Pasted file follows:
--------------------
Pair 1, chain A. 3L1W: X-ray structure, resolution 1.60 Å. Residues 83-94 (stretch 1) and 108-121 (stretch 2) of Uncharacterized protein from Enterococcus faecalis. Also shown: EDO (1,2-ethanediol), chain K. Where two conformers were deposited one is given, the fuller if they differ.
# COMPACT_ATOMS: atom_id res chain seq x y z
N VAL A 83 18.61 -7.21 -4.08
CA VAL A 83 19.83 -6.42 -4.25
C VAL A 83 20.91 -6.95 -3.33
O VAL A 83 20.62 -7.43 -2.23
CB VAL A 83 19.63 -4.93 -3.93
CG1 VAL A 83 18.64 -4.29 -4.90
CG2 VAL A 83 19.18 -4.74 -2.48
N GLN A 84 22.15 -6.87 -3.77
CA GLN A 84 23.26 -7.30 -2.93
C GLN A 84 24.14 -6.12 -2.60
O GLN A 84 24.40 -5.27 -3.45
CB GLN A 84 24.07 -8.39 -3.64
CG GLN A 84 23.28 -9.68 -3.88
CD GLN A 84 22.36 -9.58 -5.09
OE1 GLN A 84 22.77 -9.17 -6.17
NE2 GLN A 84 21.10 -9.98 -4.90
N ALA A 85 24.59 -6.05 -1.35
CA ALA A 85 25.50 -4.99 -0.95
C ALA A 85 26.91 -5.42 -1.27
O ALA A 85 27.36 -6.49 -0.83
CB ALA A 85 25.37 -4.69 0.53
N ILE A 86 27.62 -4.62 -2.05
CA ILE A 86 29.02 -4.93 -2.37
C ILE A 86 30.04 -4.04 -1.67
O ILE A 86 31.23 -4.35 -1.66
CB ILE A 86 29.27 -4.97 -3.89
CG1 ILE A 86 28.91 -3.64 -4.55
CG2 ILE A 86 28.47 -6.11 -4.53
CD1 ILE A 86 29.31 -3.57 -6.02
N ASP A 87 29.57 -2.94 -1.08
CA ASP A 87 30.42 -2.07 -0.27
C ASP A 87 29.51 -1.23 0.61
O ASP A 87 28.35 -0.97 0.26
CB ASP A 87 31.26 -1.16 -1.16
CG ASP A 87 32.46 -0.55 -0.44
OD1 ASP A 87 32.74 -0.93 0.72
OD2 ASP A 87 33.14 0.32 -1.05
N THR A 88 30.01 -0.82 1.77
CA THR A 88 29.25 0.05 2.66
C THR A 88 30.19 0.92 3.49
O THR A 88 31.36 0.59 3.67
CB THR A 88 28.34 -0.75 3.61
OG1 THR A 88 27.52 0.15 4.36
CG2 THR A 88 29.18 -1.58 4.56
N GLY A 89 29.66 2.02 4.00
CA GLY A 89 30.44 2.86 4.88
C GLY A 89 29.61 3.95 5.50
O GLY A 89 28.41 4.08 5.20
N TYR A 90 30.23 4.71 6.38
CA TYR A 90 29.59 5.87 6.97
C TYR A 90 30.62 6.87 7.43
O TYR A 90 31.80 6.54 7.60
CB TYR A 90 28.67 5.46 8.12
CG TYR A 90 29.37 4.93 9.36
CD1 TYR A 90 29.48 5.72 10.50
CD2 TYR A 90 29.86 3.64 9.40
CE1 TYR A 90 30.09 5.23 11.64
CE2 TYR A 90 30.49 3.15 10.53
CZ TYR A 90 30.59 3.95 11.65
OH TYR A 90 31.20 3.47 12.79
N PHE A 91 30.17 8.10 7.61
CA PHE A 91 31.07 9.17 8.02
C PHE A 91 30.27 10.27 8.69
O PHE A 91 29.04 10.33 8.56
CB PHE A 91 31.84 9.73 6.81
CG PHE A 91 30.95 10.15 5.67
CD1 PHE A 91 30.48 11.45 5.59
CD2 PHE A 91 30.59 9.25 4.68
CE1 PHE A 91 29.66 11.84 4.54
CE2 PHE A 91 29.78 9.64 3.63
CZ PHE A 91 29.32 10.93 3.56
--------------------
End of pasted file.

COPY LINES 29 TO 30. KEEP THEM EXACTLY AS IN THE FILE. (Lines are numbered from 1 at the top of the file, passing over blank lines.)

CG1 ILE A 86 28.91 -3.64 -4.55
CG2 ILE A 86 28.47 -6.11 -4.53